You work hard to build an audience, so you need to make sure that you’re using your website to convert as many of those people into buyers as you possibly can. If your website is not up to the task of actually turning those people into buyers, then at least part of your effort is wasted. It’s a hard truth! To be sure your efforts at audience building aren’t in vain, I have 5 tips to share with you today that can make a big impact.
Before we get started, download my free Artist’s Website Self-Review Checklist, which will give you many more great tips on creating a successful art website.
#1: You need to make sure your website is designed to make it easy for people to purchase work from you
You never know when someone is visiting your website prepared to buy, so you should make it as easy as possible for someone to do just that. Three things you can do on your website to accomplish that:
- Make sure your main navigation includes a SHOP link
- Make sure that you are clear about which pieces on your website are currently for sale. This can be done in many different ways, but an ADD TO CART link or “email me for purchase information” are both pretty clear.
- Include a shopping cart in your website so visitors can click one button, complete their payment, and sit back and wait for your work to be delivered.
#2: Make sure your website is designed to appeal to your ideal buyer
First of all, if you’re unclear on who your ideal buyer is, I have another freebie that you can snag: The Smart Artist’s Ideal Buyer Worksheet>>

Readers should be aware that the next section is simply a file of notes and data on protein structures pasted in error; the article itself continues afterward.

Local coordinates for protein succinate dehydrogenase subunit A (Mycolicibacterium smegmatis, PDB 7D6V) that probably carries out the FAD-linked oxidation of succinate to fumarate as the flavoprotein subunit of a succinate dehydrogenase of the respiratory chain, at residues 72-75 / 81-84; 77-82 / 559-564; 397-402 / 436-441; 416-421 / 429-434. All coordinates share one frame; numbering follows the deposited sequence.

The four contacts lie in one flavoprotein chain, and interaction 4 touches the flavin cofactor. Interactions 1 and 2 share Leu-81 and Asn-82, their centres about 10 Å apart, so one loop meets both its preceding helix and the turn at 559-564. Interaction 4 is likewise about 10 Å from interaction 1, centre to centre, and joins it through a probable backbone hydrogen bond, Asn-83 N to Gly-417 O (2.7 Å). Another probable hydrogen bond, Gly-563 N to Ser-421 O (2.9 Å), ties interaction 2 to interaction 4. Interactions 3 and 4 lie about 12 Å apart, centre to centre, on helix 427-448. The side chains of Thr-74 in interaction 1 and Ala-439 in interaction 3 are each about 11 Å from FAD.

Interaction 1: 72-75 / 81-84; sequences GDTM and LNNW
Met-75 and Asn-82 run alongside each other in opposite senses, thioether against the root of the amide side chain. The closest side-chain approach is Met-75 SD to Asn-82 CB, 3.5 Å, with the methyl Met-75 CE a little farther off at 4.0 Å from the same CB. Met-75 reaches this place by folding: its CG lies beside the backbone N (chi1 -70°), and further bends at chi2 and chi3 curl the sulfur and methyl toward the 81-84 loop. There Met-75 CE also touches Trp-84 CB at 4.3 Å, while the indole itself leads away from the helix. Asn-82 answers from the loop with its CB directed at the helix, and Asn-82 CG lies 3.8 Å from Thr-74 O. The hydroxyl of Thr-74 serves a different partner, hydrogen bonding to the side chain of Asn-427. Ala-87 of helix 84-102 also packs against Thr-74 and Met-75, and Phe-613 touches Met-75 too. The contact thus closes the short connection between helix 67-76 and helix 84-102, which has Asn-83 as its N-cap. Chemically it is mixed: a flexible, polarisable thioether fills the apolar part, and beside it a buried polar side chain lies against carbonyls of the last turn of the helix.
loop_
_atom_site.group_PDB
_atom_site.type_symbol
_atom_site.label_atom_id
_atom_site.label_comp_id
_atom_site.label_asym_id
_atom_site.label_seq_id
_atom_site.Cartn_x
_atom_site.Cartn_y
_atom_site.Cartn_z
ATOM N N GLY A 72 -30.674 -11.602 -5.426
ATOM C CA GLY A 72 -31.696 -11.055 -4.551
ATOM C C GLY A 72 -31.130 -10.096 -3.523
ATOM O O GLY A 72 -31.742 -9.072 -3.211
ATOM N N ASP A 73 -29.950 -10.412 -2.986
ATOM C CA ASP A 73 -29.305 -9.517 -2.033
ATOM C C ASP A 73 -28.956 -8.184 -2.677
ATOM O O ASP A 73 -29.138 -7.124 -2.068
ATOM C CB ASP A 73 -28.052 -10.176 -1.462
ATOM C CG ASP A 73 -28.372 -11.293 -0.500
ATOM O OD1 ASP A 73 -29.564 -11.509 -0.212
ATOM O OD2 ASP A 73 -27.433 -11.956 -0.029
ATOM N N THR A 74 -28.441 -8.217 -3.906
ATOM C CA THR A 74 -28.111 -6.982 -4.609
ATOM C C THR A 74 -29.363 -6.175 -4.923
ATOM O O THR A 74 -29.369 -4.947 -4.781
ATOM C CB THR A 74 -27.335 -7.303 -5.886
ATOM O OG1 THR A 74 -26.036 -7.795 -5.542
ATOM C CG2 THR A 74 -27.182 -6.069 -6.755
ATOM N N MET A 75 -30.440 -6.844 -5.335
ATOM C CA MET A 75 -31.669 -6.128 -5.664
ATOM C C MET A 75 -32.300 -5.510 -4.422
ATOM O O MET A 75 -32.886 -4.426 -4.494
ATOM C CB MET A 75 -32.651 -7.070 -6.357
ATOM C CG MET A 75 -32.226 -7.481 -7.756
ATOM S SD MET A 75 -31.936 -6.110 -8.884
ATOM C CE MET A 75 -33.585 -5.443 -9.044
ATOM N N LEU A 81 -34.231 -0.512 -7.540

I know there are many artists out there who create a variety of work in their business. If this describes you and you have more than one ideal buyer profile—for example, your personal ideal buyer vs. your business’ ideal buyer (such as a realtor, interior designer, art consultant, etc.)—make sure that you choose one as the priority, and design your site around that ideal buyer.
If this is you, you need to ask yourself, “what ideal buyer profile is the highest priority in my business?” And you can’t get away with saying both! “Highest” means one—and only one–is the most important.
Let’s assume that your ideal buyer is an individual rather than a business. When that buyer is exploring your website, you want to make sure they quickly get—via your design, images, copy, and more—that they are, without a doubt, in the right place. You want them to think, “This is what I’m looking for. I feel like this is meant for me,” rather them not connecting.
#3: Put your most important information and relevant work “above the fold” on your website
In the newspaper business, the most important information that they want to communicate is placed, “above the fold” on the front page. Website design has borrowed this term as well, though it means everything that you can see on your home page before your visitor has to scroll.
Your ideal buyer should land on your home page and see all of the information you feel is important to them. In my Artist’s Website Self-Review Checklist, I talk about the three most important actions you want your visitors to take on your site. Well, those three things should be built into your above-the-fold content on your home page.